Head Lice are contagious microscopic parasites that live in your hair, close to your scalp. Unlike Body Lice, Head lice are not capable of carrying illnesses or diseases. Head lice have to feed off of another living thing in order to survive. Their source of food and nutrition is human blood that they get from biting your scalp. However, they can’t fly, aren’t airborne, and can’t survive for long when separated from their host. We know this might be frightening, but there’s a variety of treatments that can be used to take care of these parasites. The first part of checking for lice is to identify the issue. Here’s a list of common signs and symptoms to look out for if you or someone you know may be carrying lice.
- Intense itching: This occurs on the scalp for head lice, the insects cause irritation and inflammation when they bite the scalp for sustenance.
- The tickling feeling from the movement of hair: This is caused by the lice repositioning themselves and ambulating on your scalp
- Lice on our scalp: Adult lice are typically about the size of sesame seeds or slightly larger, at this stage they can begin to lay lice eggs or nits on hair shafts
- The presence of nits: Given that the adult lice are so small, their eggs are even smaller, they may be difficult to perceive because they’re so tiny. They’re usually easiest to spot near the ears or the base of the scalp near the neck. They are easily mistaken for dandruff, but unlike dandruff, they cannot be brushed out of hair easily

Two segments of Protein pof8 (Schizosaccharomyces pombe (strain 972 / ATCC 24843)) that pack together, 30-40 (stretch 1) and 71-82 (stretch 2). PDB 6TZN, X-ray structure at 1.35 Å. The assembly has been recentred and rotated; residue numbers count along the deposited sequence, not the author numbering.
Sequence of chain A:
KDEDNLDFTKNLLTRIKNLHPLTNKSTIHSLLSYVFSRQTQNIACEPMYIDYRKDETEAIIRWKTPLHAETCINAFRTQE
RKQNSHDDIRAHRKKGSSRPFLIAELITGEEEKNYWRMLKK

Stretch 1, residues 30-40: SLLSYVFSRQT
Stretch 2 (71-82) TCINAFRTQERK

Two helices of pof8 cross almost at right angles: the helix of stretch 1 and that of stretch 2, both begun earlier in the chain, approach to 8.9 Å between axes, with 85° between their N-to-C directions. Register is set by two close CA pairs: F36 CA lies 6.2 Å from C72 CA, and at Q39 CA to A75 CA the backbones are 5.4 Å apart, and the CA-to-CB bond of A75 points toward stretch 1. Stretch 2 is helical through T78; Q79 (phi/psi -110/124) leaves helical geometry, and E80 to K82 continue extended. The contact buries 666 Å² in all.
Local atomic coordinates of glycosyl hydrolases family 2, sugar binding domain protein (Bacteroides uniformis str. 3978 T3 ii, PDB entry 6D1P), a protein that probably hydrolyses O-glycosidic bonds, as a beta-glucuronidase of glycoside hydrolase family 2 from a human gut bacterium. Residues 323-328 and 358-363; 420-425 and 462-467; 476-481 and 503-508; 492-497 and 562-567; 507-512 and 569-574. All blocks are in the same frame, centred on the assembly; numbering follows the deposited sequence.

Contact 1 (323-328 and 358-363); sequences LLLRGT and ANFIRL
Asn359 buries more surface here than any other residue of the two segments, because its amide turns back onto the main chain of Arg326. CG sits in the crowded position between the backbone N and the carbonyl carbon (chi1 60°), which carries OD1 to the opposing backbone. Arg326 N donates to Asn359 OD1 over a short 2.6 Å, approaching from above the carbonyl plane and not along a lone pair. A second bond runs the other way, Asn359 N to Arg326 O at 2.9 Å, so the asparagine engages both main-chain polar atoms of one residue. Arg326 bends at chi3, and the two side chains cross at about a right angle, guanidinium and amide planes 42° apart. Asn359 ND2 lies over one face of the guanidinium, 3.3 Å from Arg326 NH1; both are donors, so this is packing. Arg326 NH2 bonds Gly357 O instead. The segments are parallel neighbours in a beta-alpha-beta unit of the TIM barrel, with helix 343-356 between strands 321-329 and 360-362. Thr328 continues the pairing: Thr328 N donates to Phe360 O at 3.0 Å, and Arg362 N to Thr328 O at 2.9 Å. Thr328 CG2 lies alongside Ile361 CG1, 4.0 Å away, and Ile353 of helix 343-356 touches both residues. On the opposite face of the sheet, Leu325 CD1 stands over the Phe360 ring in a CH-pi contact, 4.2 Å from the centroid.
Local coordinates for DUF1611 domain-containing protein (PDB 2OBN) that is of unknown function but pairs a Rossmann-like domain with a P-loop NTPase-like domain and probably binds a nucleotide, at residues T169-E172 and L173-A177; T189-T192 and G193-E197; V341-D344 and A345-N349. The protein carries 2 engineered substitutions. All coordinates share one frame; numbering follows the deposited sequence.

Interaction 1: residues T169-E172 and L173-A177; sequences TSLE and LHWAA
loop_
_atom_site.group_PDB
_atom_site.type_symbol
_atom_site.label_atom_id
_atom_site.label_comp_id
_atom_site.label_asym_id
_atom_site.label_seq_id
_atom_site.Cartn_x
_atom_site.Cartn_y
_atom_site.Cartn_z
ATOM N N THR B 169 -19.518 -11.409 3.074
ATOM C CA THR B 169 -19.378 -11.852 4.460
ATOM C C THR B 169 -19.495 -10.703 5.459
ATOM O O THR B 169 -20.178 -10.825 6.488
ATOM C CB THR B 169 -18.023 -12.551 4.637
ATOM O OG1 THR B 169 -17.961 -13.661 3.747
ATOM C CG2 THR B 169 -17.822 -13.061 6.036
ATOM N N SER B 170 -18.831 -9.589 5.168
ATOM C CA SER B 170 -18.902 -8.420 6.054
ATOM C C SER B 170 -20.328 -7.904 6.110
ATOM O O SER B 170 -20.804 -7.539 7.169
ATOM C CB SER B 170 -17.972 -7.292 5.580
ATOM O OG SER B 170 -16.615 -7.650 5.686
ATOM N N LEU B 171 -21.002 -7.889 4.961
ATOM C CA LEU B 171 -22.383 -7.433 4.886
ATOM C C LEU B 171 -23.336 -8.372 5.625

- Sores on the scalp, neck, and shoulders: Due to the irritation caused by lice, and the natural inclination to scratch the affected area, scratching can lead to small red bumps that can occasionally be infected with the presence of bacteria.
- Bite Marks: These precede the sores, but come after the intense itching feeling and can be spotted with an examination of the scalp.
See a lice specialist like Lice Clinics of America in Greenville & Anderson, if you suspect a lice infestation or need lice treatment. Things that can be mistaken for nits often include:
- Residue from hair products
- Bead of dead hair tissue on a hair shaft (aka hair cast)
- Scabs, dirt, or other debris and detritus
- Other small insects found in the hair.
When lice infest the human scalp area, the female louse produces a sticky substance that adheres each egg to the base of a hair shaft. These eggs hatch usually in six to nine days.
Transmission of these parasites occurs when people come into contact with lice or their eggs. A common misconception is that lice jump or fly. This is untrue. Head lice spread through:
Head to head contact
For effective and safe treatment of lice head over to the Lice Clinics of America in Greenville & Anderson, South Carolina. Our expert staff will allow patients (children and parents alike) to get back to living an uninfested life. Don’t we have enough on our plates right now without having to scratch our heads more than necessary?